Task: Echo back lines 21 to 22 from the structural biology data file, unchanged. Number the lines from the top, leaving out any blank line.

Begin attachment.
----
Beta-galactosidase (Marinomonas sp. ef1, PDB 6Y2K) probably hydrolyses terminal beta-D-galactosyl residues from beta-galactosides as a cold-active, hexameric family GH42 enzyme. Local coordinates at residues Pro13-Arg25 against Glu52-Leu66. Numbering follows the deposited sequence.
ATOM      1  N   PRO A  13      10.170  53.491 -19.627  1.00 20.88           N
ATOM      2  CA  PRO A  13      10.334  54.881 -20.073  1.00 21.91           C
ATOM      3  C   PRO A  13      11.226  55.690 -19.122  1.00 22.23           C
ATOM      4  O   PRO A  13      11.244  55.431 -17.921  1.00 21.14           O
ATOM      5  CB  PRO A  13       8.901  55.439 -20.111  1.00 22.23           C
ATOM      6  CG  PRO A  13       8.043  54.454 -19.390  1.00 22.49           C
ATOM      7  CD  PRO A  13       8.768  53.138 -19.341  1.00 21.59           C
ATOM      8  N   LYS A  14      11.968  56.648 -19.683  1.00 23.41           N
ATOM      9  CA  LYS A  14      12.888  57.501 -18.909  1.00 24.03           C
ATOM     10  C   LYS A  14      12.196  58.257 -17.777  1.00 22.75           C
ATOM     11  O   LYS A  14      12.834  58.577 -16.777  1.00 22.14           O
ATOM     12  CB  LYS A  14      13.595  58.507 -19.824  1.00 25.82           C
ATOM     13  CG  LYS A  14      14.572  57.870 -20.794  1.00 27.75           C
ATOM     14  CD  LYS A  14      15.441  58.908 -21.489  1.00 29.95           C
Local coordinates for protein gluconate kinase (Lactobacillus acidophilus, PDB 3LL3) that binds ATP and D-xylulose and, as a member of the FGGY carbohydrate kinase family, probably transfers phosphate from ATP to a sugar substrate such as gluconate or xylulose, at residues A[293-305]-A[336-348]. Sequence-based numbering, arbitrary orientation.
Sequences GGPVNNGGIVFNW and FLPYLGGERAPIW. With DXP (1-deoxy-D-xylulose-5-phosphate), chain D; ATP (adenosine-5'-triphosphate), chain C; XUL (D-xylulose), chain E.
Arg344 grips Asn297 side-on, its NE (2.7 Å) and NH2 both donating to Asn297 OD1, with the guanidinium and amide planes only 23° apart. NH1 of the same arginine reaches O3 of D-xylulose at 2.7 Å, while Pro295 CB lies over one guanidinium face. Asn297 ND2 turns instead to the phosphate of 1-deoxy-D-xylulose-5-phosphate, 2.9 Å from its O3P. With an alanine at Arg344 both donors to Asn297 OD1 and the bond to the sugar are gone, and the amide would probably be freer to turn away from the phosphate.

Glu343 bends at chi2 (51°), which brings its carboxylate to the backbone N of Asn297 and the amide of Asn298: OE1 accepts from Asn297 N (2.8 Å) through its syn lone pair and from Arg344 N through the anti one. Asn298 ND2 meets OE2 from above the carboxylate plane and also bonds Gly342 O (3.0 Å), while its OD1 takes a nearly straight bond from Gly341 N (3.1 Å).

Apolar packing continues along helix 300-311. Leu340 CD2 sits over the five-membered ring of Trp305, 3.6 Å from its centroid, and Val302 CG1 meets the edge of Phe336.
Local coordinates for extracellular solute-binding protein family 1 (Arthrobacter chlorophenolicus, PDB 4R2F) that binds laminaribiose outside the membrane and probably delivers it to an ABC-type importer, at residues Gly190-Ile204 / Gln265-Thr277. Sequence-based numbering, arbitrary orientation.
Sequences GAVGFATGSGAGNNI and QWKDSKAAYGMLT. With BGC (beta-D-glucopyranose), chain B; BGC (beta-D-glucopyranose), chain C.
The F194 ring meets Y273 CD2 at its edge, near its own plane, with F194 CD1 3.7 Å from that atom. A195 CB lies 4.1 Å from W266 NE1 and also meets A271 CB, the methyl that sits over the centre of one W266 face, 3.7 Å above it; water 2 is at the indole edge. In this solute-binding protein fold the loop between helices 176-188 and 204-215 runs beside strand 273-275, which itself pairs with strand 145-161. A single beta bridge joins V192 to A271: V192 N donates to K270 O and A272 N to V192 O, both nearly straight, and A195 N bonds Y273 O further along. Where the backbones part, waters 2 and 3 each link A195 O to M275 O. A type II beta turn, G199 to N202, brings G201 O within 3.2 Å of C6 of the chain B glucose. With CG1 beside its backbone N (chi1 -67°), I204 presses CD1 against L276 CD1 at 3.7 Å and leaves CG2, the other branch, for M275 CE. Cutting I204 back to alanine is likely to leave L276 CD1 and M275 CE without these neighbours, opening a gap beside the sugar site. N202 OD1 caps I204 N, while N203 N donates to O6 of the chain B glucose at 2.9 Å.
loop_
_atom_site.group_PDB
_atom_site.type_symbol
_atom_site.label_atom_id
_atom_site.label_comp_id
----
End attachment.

Local coordinates for extracellular solute-binding protein family 1 (Arthrobacter chlorophenolicus, PDB 4R2F) that binds laminaribiose outside the membrane and probably delivers it to an ABC-type importer, at residues Gly190-Ile204 / Gln265-Thr277. Sequence-based numbering, arbitrary orientation.
Sequences GAVGFATGSGAGNNI and QWKDSKAAYGMLT. With BGC (beta-D-glucopyranose), chain B; BGC (beta-D-glucopyranose), chain C.